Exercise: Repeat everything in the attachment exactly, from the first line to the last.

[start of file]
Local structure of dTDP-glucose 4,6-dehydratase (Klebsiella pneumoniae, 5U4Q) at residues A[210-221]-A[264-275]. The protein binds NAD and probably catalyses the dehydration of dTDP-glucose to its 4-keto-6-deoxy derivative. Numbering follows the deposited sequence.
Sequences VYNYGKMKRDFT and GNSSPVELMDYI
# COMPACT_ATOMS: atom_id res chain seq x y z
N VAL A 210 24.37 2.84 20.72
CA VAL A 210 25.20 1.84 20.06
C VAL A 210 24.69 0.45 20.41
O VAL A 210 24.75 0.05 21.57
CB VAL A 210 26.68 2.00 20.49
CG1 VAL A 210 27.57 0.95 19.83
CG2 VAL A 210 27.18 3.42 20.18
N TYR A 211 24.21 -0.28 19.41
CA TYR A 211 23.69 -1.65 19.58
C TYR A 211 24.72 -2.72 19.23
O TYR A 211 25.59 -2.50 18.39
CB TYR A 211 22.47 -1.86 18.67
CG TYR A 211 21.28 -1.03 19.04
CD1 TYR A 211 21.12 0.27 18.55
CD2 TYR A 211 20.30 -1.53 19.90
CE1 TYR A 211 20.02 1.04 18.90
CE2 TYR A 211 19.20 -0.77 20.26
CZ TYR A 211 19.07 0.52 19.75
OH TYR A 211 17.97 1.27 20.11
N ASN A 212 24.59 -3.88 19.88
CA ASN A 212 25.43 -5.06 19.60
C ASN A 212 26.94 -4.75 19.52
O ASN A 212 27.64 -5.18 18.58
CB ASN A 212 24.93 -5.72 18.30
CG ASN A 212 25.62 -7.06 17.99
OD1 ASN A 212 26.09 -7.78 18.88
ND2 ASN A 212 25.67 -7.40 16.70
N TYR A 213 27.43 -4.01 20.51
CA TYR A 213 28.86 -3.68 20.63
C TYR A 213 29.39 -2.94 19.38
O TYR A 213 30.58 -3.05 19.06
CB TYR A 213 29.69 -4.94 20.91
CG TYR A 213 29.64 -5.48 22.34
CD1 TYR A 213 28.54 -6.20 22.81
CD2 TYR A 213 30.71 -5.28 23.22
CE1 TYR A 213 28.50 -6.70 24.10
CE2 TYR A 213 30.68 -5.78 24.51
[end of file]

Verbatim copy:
Local structure of dTDP-glucose 4,6-dehydratase (Klebsiella pneumoniae, 5U4Q) at residues A[210-221]-A[264-275]. The protein binds NAD and probably catalyses the dehydration of dTDP-glucose to its 4-keto-6-deoxy derivative. Numbering follows the deposited sequence.
Sequences VYNYGKMKRDFT and GNSSPVELMDYI
# COMPACT_ATOMS: atom_id res chain seq x y z
N VAL A 210 24.37 2.84 20.72
CA VAL A 210 25.20 1.84 20.06
C VAL A 210 24.69 0.45 20.41
O VAL A 210 24.75 0.05 21.57
CB VAL A 210 26.68 2.00 20.49
CG1 VAL A 210 27.57 0.95 19.83
CG2 VAL A 210 27.18 3.42 20.18
N TYR A 211 24.21 -0.28 19.41
CA TYR A 211 23.69 -1.65 19.58
C TYR A 211 24.72 -2.72 19.23
O TYR A 211 25.59 -2.50 18.39
CB TYR A 211 22.47 -1.86 18.67
CG TYR A 211 21.28 -1.03 19.04
CD1 TYR A 211 21.12 0.27 18.55
CD2 TYR A 211 20.30 -1.53 19.90
CE1 TYR A 211 20.02 1.04 18.90
CE2 TYR A 211 19.20 -0.77 20.26
CZ TYR A 211 19.07 0.52 19.75
OH TYR A 211 17.97 1.27 20.11
N ASN A 212 24.59 -3.88 19.88
CA ASN A 212 25.43 -5.06 19.60
C ASN A 212 26.94 -4.75 19.52
O ASN A 212 27.64 -5.18 18.58
CB ASN A 212 24.93 -5.72 18.30
CG ASN A 212 25.62 -7.06 17.99
OD1 ASN A 212 26.09 -7.78 18.88
ND2 ASN A 212 25.67 -7.40 16.70
N TYR A 213 27.43 -4.01 20.51
CA TYR A 213 28.86 -3.68 20.63
C TYR A 213 29.39 -2.94 19.38
O TYR A 213 30.58 -3.05 19.06
CB TYR A 213 29.69 -4.94 20.91
CG TYR A 213 29.64 -5.48 22.34
CD1 TYR A 213 28.54 -6.20 22.81
CD2 TYR A 213 30.71 -5.28 23.22
CE1 TYR A 213 28.50 -6.70 24.10
CE2 TYR A 213 30.68 -5.78 24.51